Having a well-thought-out spending plan will help you establish financial goals and control your expenses. In addition to watching your spending and reducing debt, you need to create a way to replace your current income stream in retirement. This may be as simple as setting up your account so you receive a monthly “paycheck” that comes from your investment accounts rather than an employer when you retire. This often helps people who are used to getting and spending a paycheck stay within their budget.
Your spending plan and your savings plan need to work hand-in-hand. Obviously, you can only save money you don’t spend. Building a prioritized line item for monthly savings directly into your budget will help you stay on track with your planning goals.
SEE ALSO: Identifying and Building Your Ideal Retirement Lifestyle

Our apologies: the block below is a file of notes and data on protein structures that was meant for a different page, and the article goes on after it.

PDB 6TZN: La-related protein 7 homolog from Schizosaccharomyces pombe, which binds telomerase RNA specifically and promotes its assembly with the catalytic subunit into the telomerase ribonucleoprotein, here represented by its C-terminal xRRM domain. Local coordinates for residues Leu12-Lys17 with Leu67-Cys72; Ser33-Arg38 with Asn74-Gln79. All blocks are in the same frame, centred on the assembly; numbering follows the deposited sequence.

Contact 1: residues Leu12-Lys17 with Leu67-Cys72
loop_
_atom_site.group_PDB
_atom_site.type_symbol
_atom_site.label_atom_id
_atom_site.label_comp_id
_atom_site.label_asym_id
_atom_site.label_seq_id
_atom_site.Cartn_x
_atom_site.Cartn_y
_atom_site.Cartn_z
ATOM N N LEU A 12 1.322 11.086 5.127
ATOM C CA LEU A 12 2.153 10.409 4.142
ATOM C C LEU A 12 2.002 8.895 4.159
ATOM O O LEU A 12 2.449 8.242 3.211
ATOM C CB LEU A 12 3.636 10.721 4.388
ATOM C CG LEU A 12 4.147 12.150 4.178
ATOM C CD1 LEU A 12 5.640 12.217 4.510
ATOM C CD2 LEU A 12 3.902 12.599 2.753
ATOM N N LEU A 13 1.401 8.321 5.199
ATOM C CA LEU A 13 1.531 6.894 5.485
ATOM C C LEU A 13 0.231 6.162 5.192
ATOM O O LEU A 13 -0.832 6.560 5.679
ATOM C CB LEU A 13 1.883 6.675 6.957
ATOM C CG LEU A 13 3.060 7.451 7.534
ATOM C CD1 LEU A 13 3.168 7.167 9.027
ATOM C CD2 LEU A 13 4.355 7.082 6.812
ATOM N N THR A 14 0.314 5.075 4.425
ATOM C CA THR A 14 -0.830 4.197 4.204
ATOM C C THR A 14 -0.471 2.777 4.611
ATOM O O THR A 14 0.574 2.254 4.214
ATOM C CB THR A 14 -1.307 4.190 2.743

4. Plan for Social Security
It would be a mistake not to give Social Security much thought until the day you make your filing decision. It is important to consider each claim option prior to deciding how and when to receive benefits. If you are married, it is even more important to plan ahead. The decisions you make about Social Security can negatively impact a surviving spouse in the event of your passing. Thinking about Social Security sooner rather than later can help you make a decision that will maximize your benefits and provide an added layer of protection as you age.
5. Look at Tax Planning
Many retirees find it difficult to determine which accounts to use for living expenses, as there are various tax consequences depending on the type of the account. You must begin taking withdrawals from your retirement accounts at age seventy-two. If you plan to retire before reaching that age, strategically using retirement accounts earlier may help minimize taxes. Overall, it is important to come up with a tax-efficient plan to use your assets, along with income sources such as Social Security.